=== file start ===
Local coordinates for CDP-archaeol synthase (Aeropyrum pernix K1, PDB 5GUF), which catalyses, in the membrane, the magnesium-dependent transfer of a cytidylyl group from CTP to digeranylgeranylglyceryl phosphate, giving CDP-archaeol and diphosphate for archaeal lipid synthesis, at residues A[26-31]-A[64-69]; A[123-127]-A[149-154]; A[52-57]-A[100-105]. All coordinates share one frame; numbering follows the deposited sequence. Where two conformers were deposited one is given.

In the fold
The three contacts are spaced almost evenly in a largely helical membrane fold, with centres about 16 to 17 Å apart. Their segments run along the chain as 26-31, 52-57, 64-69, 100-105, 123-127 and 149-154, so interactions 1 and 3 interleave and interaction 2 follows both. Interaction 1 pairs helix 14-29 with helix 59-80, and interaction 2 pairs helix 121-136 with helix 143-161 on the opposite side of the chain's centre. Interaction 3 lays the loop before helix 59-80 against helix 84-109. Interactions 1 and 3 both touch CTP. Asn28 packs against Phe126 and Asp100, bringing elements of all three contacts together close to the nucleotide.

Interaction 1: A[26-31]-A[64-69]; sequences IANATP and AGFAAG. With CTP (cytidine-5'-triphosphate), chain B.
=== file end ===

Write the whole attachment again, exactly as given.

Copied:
Local coordinates for CDP-archaeol synthase (Aeropyrum pernix K1, PDB 5GUF), which catalyses, in the membrane, the magnesium-dependent transfer of a cytidylyl group from CTP to digeranylgeranylglyceryl phosphate, giving CDP-archaeol and diphosphate for archaeal lipid synthesis, at residues A[26-31]-A[64-69]; A[123-127]-A[149-154]; A[52-57]-A[100-105]. All coordinates share one frame; numbering follows the deposited sequence. Where two conformers were deposited one is given.

In the fold
The three contacts are spaced almost evenly in a largely helical membrane fold, with centres about 16 to 17 Å apart. Their segments run along the chain as 26-31, 52-57, 64-69, 100-105, 123-127 and 149-154, so interactions 1 and 3 interleave and interaction 2 follows both. Interaction 1 pairs helix 14-29 with helix 59-80, and interaction 2 pairs helix 121-136 with helix 143-161 on the opposite side of the chain's centre. Interaction 3 lays the loop before helix 59-80 against helix 84-109. Interactions 1 and 3 both touch CTP. Asn28 packs against Phe126 and Asp100, bringing elements of all three contacts together close to the nucleotide.

Interaction 1: A[26-31]-A[64-69]; sequences IANATP and AGFAAG. With CTP (cytidine-5'-triphosphate), chain B.